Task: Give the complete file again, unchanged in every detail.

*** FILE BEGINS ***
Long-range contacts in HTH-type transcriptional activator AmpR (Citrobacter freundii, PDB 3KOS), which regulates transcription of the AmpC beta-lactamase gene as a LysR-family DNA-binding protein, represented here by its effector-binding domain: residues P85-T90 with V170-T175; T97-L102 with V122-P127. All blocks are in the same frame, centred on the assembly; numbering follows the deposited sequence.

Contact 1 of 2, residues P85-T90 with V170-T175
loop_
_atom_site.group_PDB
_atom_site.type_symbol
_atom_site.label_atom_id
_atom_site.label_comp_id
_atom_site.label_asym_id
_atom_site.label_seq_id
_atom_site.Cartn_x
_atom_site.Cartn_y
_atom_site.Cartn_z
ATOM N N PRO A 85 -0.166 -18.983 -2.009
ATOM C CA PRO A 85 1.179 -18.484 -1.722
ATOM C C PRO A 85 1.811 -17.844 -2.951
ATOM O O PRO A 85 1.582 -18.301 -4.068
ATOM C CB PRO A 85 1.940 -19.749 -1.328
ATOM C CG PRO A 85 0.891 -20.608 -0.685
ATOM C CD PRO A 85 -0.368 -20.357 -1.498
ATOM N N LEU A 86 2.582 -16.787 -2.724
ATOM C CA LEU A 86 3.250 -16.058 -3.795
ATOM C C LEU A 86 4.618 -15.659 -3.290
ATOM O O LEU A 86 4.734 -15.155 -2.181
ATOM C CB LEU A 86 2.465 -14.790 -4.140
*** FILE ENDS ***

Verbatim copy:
Long-range contacts in HTH-type transcriptional activator AmpR (Citrobacter freundii, PDB 3KOS), which regulates transcription of the AmpC beta-lactamase gene as a LysR-family DNA-binding protein, represented here by its effector-binding domain: residues P85-T90 with V170-T175; T97-L102 with V122-P127. All blocks are in the same frame, centred on the assembly; numbering follows the deposited sequence.

Contact 1 of 2, residues P85-T90 with V170-T175
loop_
_atom_site.group_PDB
_atom_site.type_symbol
_atom_site.label_atom_id
_atom_site.label_comp_id
_atom_site.label_asym_id
_atom_site.label_seq_id
_atom_site.Cartn_x
_atom_site.Cartn_y
_atom_site.Cartn_z
ATOM N N PRO A 85 -0.166 -18.983 -2.009
ATOM C CA PRO A 85 1.179 -18.484 -1.722
ATOM C C PRO A 85 1.811 -17.844 -2.951
ATOM O O PRO A 85 1.582 -18.301 -4.068
ATOM C CB PRO A 85 1.940 -19.749 -1.328
ATOM C CG PRO A 85 0.891 -20.608 -0.685
ATOM C CD PRO A 85 -0.368 -20.357 -1.498
ATOM N N LEU A 86 2.582 -16.787 -2.724
ATOM C CA LEU A 86 3.250 -16.058 -3.795
ATOM C C LEU A 86 4.618 -15.659 -3.290
ATOM O O LEU A 86 4.734 -15.155 -2.181
ATOM C CB LEU A 86 2.465 -14.790 -4.140